She was mauled by a juvenile great white shark and left with extensive injuries to her leg. Now Chantelle Doyle is using her time in the spotlight to crowdfund, and the recipient is an unlikely source.
It was a rare day off for Chantelle Doyle, who was surfing with her partner, Mark Rapley, when she was attacked by a great white shark off Shelly Beach at Port Macquarie, NSW.
The attack took place on August 15, and the mother-of-one still vividly remembers the moment she was thrown into the air.
“I knew it was a shark as I was coming to hit the water, and as I hit the water it got me instantaneously,” she told Insight.
Doyle managed to get back on her board, but the 2.5m juvenile great white had grabbed hold of her leg, and wasn’t letting go. It wasn’t until Rapley paddled over and began punching it in the head that they were able to free Doyle’s leg from the shark’s jaw.
With the help of her partner, and local surfers, Doyle paddled back into shore where she was given first aid and then taken to hospital. She’s lucky to be alive, but the damage to her leg is severe.
“So pretty much everything on my leg except for my artery was impacted; bones, muscles, ligament, tendon, cartilage, and nerves.”
“So effectively I'm paralysed from the knee down.”
While doctors were able to save her leg, she’s been warned that amputation may still be possible if it doesn’t heal correctly.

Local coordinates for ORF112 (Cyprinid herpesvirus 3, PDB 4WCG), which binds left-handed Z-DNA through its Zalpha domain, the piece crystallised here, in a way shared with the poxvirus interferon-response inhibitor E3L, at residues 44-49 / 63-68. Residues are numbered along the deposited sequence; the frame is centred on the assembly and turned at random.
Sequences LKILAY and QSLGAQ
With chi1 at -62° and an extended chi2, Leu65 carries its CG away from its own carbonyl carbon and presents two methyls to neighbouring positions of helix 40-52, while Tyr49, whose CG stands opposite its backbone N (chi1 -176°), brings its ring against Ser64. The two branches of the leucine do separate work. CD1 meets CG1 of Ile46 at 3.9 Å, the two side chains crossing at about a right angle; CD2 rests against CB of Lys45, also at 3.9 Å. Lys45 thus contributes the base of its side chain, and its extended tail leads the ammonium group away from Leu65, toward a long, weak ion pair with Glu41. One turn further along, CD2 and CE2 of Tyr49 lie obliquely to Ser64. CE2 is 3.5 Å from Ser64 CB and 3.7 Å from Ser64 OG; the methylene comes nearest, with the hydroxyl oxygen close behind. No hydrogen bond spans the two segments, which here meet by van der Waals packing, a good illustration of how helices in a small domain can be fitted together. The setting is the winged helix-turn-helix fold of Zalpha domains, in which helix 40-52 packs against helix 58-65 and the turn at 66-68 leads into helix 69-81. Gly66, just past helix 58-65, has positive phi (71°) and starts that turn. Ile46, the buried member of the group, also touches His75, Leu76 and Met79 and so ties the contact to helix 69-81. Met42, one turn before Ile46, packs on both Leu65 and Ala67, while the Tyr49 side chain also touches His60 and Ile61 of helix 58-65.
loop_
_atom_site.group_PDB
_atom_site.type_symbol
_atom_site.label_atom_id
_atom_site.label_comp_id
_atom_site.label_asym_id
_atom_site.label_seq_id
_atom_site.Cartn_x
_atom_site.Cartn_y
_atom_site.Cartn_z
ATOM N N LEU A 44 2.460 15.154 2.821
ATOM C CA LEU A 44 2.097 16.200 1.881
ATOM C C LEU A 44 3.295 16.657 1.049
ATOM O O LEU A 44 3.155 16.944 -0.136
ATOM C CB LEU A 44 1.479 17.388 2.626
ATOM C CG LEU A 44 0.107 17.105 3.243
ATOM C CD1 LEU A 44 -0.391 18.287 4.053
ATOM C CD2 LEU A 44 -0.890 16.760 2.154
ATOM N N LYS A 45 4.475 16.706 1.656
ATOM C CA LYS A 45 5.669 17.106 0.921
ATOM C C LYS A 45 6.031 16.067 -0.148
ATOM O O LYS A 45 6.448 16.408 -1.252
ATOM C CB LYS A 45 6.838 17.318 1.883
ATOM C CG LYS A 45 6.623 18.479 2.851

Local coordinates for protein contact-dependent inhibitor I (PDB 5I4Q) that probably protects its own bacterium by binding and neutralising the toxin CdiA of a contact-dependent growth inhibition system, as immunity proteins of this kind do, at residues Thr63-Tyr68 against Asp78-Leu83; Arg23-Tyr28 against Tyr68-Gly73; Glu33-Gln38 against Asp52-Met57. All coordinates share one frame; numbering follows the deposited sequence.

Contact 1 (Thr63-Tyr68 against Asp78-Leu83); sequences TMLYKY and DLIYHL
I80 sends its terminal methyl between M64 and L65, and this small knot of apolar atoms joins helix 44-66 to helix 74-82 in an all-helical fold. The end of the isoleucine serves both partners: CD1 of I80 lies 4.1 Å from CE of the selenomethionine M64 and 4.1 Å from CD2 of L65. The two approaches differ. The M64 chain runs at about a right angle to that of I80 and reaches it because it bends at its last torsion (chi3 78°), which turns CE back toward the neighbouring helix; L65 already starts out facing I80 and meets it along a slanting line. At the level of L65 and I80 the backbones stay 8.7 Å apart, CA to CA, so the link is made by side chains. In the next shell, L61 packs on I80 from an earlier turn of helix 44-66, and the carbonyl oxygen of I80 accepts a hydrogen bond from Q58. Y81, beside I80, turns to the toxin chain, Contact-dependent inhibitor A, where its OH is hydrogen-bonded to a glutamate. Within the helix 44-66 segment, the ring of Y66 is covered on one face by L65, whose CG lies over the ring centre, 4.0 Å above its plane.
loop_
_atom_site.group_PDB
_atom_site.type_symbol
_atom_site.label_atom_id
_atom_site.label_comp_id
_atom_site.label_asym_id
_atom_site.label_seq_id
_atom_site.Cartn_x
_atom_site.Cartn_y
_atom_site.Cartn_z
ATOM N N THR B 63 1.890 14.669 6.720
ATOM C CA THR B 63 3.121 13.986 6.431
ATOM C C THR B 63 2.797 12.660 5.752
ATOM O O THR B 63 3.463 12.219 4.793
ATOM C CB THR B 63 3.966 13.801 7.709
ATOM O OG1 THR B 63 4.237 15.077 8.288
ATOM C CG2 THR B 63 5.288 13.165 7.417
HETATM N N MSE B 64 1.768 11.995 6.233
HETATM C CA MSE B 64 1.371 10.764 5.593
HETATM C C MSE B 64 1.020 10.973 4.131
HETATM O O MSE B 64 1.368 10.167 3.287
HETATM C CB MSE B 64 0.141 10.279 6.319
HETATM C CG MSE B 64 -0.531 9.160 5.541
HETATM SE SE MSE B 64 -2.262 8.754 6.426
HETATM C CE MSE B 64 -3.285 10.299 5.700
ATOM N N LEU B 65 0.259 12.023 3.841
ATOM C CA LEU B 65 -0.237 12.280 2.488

Yet despite her near death experience, Doyle’s mind was immediately elsewhere when she came out of surgery.
“One of the first things I said was like ‘get me the shark scientist from the New South Wales department of Primary Industries, because I needed to understand [what happened]’.”
While still recovering from her physical, and psychological injuries, Doyle is simultaneously using this opportunity to support the predator that almost killed her.
“I thought we can either hide and you know, avoid the media attention, or we can use this as an opportunity to do something good.”
“I think the best good that can come from it is to say that we care about our planet. We want diverse oceans and diverse oceans actually mean sharks because without those top order predators you just don't have the fish or the marine life that, I mean even if you don't care about diverse sharks, you probably like seafood.”
The pair want to see measures put in place around the world that keep both humans and sharks safe.
“For us, is the best good that can come from this right now.”